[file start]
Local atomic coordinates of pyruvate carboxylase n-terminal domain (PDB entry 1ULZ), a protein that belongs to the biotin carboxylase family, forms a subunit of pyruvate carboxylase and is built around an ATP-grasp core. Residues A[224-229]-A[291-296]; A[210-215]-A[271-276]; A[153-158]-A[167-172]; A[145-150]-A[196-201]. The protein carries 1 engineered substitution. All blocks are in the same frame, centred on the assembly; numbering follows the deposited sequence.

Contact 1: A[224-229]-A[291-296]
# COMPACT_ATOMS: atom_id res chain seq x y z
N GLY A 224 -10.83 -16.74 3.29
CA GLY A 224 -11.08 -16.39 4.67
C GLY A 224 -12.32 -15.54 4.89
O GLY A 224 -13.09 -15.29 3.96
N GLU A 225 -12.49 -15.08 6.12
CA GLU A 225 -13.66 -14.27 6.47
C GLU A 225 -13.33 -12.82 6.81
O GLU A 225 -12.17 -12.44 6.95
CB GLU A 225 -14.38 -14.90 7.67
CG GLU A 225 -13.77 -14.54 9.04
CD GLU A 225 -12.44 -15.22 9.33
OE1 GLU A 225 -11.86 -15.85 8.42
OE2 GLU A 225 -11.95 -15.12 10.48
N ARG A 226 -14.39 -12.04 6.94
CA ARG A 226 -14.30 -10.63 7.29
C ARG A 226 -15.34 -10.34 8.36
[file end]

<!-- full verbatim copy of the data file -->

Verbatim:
Local atomic coordinates of pyruvate carboxylase n-terminal domain (PDB entry 1ULZ), a protein that belongs to the biotin carboxylase family, forms a subunit of pyruvate carboxylase and is built around an ATP-grasp core. Residues A[224-229]-A[291-296]; A[210-215]-A[271-276]; A[153-158]-A[167-172]; A[145-150]-A[196-201]. The protein carries 1 engineered substitution. All blocks are in the same frame, centred on the assembly; numbering follows the deposited sequence.

Contact 1: A[224-229]-A[291-296]
# COMPACT_ATOMS: atom_id res chain seq x y z
N GLY A 224 -10.83 -16.74 3.29
CA GLY A 224 -11.08 -16.39 4.67
C GLY A 224 -12.32 -15.54 4.89
O GLY A 224 -13.09 -15.29 3.96
N GLU A 225 -12.49 -15.08 6.12
CA GLU A 225 -13.66 -14.27 6.47
C GLU A 225 -13.33 -12.82 6.81
O GLU A 225 -12.17 -12.44 6.95
CB GLU A 225 -14.38 -14.90 7.67
CG GLU A 225 -13.77 -14.54 9.04
CD GLU A 225 -12.44 -15.22 9.33
OE1 GLU A 225 -11.86 -15.85 8.42
OE2 GLU A 225 -11.95 -15.12 10.48
N ARG A 226 -14.39 -12.04 6.94
CA ARG A 226 -14.30 -10.63 7.29
C ARG A 226 -15.34 -10.34 8.36